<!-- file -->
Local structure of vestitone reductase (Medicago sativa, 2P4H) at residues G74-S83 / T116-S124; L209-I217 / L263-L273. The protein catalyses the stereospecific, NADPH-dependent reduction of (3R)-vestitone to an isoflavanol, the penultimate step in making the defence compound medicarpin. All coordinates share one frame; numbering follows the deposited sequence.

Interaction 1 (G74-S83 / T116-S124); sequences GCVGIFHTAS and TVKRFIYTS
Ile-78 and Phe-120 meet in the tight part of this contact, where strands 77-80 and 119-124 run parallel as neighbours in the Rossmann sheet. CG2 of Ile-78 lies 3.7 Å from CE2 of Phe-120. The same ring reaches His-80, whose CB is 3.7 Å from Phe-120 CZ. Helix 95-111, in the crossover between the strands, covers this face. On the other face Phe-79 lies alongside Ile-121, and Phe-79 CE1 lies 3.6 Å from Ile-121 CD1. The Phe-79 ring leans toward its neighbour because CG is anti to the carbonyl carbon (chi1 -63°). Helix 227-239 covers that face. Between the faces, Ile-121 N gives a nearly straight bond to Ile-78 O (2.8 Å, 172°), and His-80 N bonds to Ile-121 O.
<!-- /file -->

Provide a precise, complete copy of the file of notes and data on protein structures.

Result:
Local structure of vestitone reductase (Medicago sativa, 2P4H) at residues G74-S83 / T116-S124; L209-I217 / L263-L273. The protein catalyses the stereospecific, NADPH-dependent reduction of (3R)-vestitone to an isoflavanol, the penultimate step in making the defence compound medicarpin. All coordinates share one frame; numbering follows the deposited sequence.

Interaction 1 (G74-S83 / T116-S124); sequences GCVGIFHTAS and TVKRFIYTS
Ile-78 and Phe-120 meet in the tight part of this contact, where strands 77-80 and 119-124 run parallel as neighbours in the Rossmann sheet. CG2 of Ile-78 lies 3.7 Å from CE2 of Phe-120. The same ring reaches His-80, whose CB is 3.7 Å from Phe-120 CZ. Helix 95-111, in the crossover between the strands, covers this face. On the other face Phe-79 lies alongside Ile-121, and Phe-79 CE1 lies 3.6 Å from Ile-121 CD1. The Phe-79 ring leans toward its neighbour because CG is anti to the carbonyl carbon (chi1 -63°). Helix 227-239 covers that face. Between the faces, Ile-121 N gives a nearly straight bond to Ile-78 O (2.8 Å, 172°), and His-80 N bonds to Ile-121 O.